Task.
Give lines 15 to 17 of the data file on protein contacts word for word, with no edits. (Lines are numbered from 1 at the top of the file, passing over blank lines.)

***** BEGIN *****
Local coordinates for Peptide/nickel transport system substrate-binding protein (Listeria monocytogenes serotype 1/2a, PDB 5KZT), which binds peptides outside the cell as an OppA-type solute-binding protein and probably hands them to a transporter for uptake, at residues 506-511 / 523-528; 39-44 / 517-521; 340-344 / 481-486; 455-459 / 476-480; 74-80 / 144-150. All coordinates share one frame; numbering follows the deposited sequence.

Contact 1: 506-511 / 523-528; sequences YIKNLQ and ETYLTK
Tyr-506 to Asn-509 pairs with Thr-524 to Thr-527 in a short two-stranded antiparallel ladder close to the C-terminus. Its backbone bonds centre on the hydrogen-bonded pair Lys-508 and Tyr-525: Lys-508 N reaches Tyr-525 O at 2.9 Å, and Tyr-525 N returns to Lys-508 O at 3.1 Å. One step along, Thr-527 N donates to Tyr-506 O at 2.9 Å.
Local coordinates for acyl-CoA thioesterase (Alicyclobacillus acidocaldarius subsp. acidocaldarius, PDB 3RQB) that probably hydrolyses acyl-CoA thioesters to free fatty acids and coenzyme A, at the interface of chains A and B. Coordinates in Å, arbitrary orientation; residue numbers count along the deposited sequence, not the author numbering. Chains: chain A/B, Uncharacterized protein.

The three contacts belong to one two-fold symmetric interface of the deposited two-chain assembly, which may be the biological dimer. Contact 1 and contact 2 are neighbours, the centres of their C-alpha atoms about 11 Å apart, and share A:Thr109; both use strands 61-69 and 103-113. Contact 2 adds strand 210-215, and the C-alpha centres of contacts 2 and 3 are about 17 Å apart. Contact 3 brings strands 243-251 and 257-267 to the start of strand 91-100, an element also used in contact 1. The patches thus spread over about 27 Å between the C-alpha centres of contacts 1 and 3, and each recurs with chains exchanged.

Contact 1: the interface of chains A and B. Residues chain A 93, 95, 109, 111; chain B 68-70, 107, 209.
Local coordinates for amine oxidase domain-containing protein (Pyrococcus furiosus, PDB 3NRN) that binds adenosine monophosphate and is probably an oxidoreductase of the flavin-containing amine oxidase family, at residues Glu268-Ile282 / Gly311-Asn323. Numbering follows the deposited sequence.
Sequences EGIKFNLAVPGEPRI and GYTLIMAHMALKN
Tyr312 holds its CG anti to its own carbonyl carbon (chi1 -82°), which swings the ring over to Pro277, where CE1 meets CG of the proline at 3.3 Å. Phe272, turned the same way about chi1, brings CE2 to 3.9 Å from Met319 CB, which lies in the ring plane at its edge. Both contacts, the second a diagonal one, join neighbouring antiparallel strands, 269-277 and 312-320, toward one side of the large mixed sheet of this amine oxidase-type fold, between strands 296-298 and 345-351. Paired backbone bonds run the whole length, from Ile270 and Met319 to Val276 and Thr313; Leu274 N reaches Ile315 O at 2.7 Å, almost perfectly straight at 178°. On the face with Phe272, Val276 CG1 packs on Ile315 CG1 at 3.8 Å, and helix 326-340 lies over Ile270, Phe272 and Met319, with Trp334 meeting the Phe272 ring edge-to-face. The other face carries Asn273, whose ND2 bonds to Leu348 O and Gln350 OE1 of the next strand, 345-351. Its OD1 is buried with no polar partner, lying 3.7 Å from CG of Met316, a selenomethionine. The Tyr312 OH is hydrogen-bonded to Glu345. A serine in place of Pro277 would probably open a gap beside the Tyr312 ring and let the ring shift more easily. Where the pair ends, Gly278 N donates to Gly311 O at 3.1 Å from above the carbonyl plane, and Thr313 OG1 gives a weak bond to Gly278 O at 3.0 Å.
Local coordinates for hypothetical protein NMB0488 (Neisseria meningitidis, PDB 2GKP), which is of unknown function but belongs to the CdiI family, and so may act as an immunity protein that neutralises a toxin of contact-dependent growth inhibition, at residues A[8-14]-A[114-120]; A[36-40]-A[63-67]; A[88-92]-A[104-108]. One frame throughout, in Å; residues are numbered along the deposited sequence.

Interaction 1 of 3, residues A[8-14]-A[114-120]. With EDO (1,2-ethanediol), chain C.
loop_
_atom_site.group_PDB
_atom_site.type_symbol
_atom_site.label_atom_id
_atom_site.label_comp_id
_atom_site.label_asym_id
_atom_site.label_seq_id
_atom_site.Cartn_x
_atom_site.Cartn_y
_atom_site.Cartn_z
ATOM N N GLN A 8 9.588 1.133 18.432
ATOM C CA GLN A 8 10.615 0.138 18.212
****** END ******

_atom_site.label_atom_id
_atom_site.label_comp_id
_atom_site.label_asym_id